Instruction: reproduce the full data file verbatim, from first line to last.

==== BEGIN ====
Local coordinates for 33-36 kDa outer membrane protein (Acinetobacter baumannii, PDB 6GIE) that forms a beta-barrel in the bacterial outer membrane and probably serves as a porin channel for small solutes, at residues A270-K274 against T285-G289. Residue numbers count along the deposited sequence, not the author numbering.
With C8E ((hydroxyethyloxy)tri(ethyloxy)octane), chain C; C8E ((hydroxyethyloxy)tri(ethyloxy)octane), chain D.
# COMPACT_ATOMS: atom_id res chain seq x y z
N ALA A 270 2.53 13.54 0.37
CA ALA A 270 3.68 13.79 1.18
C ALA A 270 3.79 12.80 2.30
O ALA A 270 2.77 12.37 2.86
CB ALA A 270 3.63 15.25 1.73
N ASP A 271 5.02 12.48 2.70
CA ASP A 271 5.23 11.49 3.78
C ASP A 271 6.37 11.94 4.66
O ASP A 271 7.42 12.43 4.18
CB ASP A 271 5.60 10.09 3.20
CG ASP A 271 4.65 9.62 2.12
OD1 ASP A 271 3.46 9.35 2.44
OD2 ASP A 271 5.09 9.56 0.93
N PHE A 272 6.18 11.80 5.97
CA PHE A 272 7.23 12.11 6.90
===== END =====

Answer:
Local coordinates for 33-36 kDa outer membrane protein (Acinetobacter baumannii, PDB 6GIE) that forms a beta-barrel in the bacterial outer membrane and probably serves as a porin channel for small solutes, at residues A270-K274 against T285-G289. Residue numbers count along the deposited sequence, not the author numbering.
With C8E ((hydroxyethyloxy)tri(ethyloxy)octane), chain C; C8E ((hydroxyethyloxy)tri(ethyloxy)octane), chain D.
# COMPACT_ATOMS: atom_id res chain seq x y z
N ALA A 270 2.53 13.54 0.37
CA ALA A 270 3.68 13.79 1.18
C ALA A 270 3.79 12.80 2.30
O ALA A 270 2.77 12.37 2.86
CB ALA A 270 3.63 15.25 1.73
N ASP A 271 5.02 12.48 2.70
CA ASP A 271 5.23 11.49 3.78
C ASP A 271 6.37 11.94 4.66
O ASP A 271 7.42 12.43 4.18
CB ASP A 271 5.60 10.09 3.20
CG ASP A 271 4.65 9.62 2.12
OD1 ASP A 271 3.46 9.35 2.44
OD2 ASP A 271 5.09 9.56 0.93
N PHE A 272 6.18 11.80 5.97
CA PHE A 272 7.23 12.11 6.90